Finally, the spectrum shown in FIG. 5C only contains the peak 102 because only one reflective segment is present in the code plate at the position C'. The center wavelength of a peak 112c created by the reflective segment in the monitoring track has moved to λ3.
FIG. 5D is a comparison of the center wavelengths of the light reflected off the monitoring track for each of the positions A', B' and C'. The center wavelengths are moved depending on the number of absorptive segments that should be detected at each discrete position of the code plate. To compare the number of expected absorptive segments with the number detected, the controller 58 (FIG. 1) calculates the center wavelength of the band of light directed onto a potion of the CCD array that corresponds to the monitoring track. This center wavelength is than mapped to a number of expected absorptive segments. The control circuit then compares the number of absorptive segments detected with the number of absorptive segments expected in the code plate to determine if there is an error in the code plate. This method of encoding for fault detection can be extended for any number of data tracks as required by the application.
The code plate 40' can detect when a portion of the reflective segments become obscured in the same manner described above except that the center wavelength of the light reflected off the monitoring track is used as the benchmark.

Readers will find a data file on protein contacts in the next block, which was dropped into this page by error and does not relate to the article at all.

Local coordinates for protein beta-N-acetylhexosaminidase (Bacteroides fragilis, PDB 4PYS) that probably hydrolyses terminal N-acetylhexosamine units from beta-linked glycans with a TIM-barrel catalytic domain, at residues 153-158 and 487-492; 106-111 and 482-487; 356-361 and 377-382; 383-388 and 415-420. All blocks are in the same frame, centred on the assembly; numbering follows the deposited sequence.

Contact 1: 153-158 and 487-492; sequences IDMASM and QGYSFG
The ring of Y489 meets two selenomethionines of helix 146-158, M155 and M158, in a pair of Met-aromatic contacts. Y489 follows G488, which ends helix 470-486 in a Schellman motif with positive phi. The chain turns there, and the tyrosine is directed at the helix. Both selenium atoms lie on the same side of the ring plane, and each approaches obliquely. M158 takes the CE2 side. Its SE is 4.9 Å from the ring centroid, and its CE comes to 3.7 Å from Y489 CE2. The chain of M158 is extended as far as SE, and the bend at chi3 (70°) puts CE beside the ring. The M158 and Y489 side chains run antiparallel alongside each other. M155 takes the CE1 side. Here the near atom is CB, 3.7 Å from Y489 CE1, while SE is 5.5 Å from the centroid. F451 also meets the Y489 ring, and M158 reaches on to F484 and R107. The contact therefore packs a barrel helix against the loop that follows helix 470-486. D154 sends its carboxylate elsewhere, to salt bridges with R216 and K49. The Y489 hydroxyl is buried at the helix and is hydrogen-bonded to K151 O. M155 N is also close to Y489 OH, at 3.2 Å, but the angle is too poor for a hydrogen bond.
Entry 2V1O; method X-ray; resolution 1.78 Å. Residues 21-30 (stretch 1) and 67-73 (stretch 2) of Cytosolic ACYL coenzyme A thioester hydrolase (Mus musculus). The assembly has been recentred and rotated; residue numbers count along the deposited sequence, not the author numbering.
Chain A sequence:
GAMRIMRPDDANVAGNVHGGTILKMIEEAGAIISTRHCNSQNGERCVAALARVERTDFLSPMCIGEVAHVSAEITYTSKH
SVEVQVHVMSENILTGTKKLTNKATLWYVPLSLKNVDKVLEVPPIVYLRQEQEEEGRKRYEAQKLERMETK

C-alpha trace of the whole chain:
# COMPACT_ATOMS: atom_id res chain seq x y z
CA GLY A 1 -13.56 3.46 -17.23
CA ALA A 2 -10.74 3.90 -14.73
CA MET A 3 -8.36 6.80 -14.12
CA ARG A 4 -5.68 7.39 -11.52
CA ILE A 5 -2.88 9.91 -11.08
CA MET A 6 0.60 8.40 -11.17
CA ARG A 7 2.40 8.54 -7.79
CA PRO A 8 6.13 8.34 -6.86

As will be appreciated, it is not important which center wavelength corresponds to a particular number of absorptive segments. It is only important that the control circuit store the mapping of the center wavelength and a number of expected absorptive segments in order to make the comparison as the sensor is being used.
While the preferred embodiment of the invention has been illustrated and described, it will be appreciated that various changes can be made therein without departing from the spirit and scope of the invention. For example, although the present invention has been described with respect to reflective optical code plates, the invention can also be used with code plates where light is either transmitted through the code plate to a detector circuit (channel is ON, represents binary "1") or blocked (channel is OFF, represents binary "0") from reaching the detector. The code on the code plate is comprised of a number of opaque segments that block light and transmissive segments that allow light to pass through the code plate to a detector. In this case, the monitoring track would include a number of transmissive segments having a size or position that encodes an expected number of opaque segments at each position on the code plate.
As a further alternative, the monitoring track could encode the number of reflective tracks on the code plate. In this case, the size of the monitoring track should be inversely proportional to the number of reflective tracks in order to detect errors on the code plate as well as errors in the monitoring track.
Finally, although the code plates described above are designed to detect linear movement, it will be recognized that rotary code plates to detect angular movement could also be used. It is therefore intended that the scope of the invention be determined solely from the following claims.
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|U.S. Classification||250/555, 250/231.18, 341/13, 250/566|
|Nov 16, 1995||AS||Assignment|
Owner name: BOEING COMPANY, THE, WASHINGTON
Free format text: ASSIGNMENT OF ASSIGNORS INTEREST;ASSIGNOR:TRUONG, TUONG KIEN;REEL/FRAME:007792/0366
Effective date: 19951110
|Mar 8, 2001||FPAY||Fee payment|
Year of fee payment: 4
|Mar 9, 2005||FPAY||Fee payment|
Year of fee payment: 8
|Mar 16, 2009||REMI||Maintenance fee reminder mailed|
|Sep 9, 2009||LAPS||Lapse for failure to pay maintenance fees|
|Oct 27, 2009||FP||Expired due to failure to pay maintenance fee|
Effective date: 20090909